You have heard practice makes perfect. Well, application is the best form of learning in poker. Play regularly and study the game inside and out. Post on the PokerSkills.org forums for advice, read poker strategy articles, and purchase a book by your favorite poker pro. When you add up all sources of knowledge, they lead to substantial increases in your bankroll.
Not only should you study your strategy traits, but focus on understanding opponents. Write notes or use a similar technique to analyze the other players' strategies. Profile their aggressiveness, starting hand selection, behavior of calling with strong hands, as well as bluffing with weak hands. You must make observations and correctly assess your competition.
Statistics in folding, raising, and calling is very important. Evaluate your fold, raise, call percentages. Fold percentages should be the highest, followed by raises, and calls. When you have a good hand, it's usually better to play aggressively and raise. If you suspect your opponent has an advantage, fold. The only time you should call or check is when you draw to a flush or straight or call on a bluff.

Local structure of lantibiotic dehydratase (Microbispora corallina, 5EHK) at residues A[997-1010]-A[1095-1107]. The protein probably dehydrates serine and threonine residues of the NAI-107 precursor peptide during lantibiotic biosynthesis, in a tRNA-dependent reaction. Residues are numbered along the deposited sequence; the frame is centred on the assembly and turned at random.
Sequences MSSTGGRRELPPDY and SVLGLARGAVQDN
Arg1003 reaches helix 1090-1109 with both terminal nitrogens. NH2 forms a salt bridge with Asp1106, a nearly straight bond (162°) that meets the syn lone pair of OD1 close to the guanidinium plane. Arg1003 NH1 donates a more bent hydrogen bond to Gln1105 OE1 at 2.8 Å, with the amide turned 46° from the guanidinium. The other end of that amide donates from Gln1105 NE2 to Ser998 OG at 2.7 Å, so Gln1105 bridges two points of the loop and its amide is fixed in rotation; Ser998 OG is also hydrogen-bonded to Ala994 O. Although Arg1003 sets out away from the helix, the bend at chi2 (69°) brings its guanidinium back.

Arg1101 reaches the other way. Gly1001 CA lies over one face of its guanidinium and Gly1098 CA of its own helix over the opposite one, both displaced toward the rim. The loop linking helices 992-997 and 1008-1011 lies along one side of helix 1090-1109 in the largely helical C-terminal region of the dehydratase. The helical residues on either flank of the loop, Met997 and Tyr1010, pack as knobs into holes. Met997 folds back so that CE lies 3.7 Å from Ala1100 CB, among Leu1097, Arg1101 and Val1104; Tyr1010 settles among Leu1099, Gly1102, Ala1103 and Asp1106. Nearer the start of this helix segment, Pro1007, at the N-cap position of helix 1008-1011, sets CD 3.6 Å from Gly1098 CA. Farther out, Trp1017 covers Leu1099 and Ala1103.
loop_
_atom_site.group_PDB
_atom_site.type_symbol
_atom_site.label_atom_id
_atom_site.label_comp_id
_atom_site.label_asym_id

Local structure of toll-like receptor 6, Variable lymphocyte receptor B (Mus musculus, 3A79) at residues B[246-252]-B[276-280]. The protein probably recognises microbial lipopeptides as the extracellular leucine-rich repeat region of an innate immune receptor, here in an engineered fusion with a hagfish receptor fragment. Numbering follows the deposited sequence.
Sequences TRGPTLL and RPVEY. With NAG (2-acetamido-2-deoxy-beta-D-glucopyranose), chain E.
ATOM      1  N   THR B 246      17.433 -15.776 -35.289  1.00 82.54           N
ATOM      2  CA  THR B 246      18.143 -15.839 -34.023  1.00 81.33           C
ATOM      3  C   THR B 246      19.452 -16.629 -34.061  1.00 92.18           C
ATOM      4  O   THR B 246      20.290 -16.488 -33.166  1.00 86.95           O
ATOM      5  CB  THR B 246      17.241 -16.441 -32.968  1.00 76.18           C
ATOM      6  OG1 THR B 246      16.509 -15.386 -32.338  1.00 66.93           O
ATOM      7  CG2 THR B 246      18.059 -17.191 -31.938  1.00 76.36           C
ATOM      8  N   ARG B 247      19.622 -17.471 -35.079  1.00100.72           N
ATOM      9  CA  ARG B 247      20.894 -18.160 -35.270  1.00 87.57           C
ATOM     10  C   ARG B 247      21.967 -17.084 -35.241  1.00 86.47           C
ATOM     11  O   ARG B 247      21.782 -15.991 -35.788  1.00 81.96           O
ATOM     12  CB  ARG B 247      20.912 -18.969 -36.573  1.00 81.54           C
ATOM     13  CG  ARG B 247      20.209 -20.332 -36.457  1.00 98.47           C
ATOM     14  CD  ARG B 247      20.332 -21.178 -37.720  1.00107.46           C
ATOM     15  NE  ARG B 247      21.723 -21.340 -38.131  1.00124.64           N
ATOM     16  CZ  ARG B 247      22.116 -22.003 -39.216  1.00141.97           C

Picking a Poker Game
Play where you can win. Don't play high limits or at tables where you know you will lose. You don't want to be a fish. Clarify how comfortable you are with the betting limits and the overall atmosphere of a table. If you feel apprehensive, select another table.
Your bankroll is extremely important, and it will determine where you play. If you don't have enough chips, you shouldn't play tables with high limits. You will not have enough money to survive the bad cards early on. You'll end up finding yourself broke and beat.
We recommend having 100x the minimum bet (e.g. $100 at $1/$2 limit table) and in 7 Card 40x the minumum bet and at least 20x the minumum bet on the table. Sit out and get more chips, if necessary. Keep your bankroll high to prevent situations where you only have enough money to go all-in before the flop.